Before the legendarily bad "Plan 9 from Outer Space," Ed Wood made a 22-minute television pilot. "Final Curtain" was believed lost until Jason Insalaco, producer of the Tim Conway, Jr. talk show on KFI and other Clear Channel radio projects, located a print and had it restored with a friend, Jonathan Harris. The cleaned-up film screened to an appreciative audience last month at Slamdance, where the two men got to talk about Wood and Insalaco's late uncle, an actor named Paul Marco who played Kelton the Cop in "Plan 9" and other Ed Wood films.
They've been getting nice attention, including a blog item in the New Yorker, a story in Entertainment Weekly, and a story coming in this Sunday's New York Times that says the film wasn't quite as "lost" as they thought. The UCLA FIlm and Television Archive has a copy.
Final Curtain, says Insalaco's synopsis, "weaves a tale of a weary actor prowling a darkened theater at night searching anxiously for meaning." The cast features James "Duke" Moore as the actor, Dudley Manlove as the narrator and Jenny Stevens as "The Vampire." In Hollywood lore, horror actor Bela Lugosi died while clutching a script for the pilot.
I reconnected with Paul in my early twenties and maintained a relationship with him until his death in 2006. Paul would regale me with stories of working with Ed Wood. His stories and passion about Ed Wood made the often-difficult relationship worth the tumult (and honestly there were probably more challenging moments than good ones).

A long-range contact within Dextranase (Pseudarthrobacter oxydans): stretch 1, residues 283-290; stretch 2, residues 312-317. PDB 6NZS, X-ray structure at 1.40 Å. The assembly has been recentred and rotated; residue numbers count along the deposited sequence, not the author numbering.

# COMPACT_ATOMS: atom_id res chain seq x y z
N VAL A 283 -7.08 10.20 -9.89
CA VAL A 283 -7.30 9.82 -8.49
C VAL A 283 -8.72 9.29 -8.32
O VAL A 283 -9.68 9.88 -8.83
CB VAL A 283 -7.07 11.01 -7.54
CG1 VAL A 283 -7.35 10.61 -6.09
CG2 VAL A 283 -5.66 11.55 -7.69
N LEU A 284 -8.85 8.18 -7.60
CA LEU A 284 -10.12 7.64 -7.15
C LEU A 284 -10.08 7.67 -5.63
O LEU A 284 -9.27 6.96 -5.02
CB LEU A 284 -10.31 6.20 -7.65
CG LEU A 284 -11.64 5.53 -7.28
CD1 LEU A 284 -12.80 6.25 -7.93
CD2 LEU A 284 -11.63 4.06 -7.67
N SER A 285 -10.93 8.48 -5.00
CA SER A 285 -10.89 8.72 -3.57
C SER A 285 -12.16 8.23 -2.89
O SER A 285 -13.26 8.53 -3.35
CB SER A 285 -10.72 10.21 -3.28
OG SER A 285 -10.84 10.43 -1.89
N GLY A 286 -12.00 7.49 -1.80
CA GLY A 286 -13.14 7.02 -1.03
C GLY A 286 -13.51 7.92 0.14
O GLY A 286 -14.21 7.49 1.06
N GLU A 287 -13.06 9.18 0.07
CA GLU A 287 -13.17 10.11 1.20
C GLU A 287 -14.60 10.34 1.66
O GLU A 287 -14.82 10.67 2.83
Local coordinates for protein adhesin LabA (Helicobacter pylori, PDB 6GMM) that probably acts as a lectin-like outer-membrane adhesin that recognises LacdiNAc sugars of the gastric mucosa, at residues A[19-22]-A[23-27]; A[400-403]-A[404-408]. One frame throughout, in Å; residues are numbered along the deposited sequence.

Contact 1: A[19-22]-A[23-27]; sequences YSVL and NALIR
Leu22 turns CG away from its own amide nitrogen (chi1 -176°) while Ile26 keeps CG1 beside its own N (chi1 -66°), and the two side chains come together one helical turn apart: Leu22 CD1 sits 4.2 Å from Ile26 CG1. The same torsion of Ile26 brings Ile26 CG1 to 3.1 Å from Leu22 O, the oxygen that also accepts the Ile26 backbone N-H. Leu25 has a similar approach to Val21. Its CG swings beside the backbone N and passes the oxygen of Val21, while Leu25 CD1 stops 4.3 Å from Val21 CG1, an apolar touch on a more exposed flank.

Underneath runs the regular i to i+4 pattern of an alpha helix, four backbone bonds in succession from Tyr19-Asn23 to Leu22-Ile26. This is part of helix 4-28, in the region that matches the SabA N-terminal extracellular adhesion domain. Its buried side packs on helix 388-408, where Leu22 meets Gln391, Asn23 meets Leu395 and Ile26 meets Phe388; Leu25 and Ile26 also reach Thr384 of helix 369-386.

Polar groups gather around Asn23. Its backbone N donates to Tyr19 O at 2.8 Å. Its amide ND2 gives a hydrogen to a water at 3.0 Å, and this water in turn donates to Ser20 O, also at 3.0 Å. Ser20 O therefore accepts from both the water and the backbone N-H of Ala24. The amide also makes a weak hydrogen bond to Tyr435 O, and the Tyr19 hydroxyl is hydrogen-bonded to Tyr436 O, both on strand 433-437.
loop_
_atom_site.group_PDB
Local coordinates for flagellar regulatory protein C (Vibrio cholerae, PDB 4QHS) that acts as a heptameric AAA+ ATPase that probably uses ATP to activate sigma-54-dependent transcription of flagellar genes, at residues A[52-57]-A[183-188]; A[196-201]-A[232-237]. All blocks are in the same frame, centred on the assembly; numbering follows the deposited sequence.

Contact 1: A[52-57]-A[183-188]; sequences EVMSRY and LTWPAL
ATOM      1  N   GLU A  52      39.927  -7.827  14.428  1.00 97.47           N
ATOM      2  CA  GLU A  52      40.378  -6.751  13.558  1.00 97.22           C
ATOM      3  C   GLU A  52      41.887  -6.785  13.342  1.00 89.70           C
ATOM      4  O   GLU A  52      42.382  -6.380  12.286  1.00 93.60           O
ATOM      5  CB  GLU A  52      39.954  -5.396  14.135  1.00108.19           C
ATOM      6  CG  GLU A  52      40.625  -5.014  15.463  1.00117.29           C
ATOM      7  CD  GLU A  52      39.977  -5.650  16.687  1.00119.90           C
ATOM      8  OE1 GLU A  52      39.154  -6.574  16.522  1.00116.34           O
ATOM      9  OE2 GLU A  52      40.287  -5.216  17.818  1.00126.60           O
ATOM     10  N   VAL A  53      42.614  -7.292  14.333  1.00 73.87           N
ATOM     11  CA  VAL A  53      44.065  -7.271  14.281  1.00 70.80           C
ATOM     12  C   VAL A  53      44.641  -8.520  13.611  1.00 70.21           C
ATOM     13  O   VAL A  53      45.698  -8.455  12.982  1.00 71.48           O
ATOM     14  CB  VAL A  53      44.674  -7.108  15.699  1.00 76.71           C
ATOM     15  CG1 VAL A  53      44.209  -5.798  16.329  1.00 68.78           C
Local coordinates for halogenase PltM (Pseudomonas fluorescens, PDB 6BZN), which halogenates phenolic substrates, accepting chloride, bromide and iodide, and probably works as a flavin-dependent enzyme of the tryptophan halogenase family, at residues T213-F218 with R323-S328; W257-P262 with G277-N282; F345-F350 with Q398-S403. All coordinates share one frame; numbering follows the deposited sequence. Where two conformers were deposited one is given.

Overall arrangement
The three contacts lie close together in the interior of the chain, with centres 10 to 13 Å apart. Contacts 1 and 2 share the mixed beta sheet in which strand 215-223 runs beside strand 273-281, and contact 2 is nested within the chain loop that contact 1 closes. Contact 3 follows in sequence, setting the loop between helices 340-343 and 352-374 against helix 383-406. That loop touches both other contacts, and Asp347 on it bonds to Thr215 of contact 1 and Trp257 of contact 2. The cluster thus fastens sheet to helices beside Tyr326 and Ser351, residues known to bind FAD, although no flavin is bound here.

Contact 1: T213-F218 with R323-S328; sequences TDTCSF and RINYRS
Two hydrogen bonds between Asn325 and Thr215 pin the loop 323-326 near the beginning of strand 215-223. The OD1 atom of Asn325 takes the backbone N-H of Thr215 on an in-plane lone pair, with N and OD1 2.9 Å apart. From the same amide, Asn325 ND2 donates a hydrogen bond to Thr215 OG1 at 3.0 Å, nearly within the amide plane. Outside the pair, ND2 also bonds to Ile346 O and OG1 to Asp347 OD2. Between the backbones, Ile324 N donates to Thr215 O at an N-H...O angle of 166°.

Paul Marco never understood the real reason Ed Wood was actually famous. Paul thought Wood’s films were masterpieces. Cynicism and irony were not a part of my uncle’s psyche (although his psychiatrist might offer a litany of other clinical diagnoses).
It was both sweet and awkward when Paul would annually exhibit Plan 9 From Outer Space on Halloween to his fellow residents at the Bethany Retirement Community in Hollywood. The elderly residents would both laugh and physically cringe at the film. They were laughing with and at my uncle, and he remained clueless. Paul would stand proudly near the screen during the entire film and watch with childlike awe. When the movie was over, he would talk about Ed Wood’s brilliance until the last resident rolled their wheelchair back to their room. As long as there was an audience, Paul would talk Ed Wood. Even if you were the unsuspecting clerk at Rite Aid, Paul would tell you who he was and that he worked for the best director of all time, Ed Wood. He did this until the day he died. It could be funny or downright annoying if you were not in the mood for his antics.
Harris is the Director of Operations for Sony's online video service Crackle.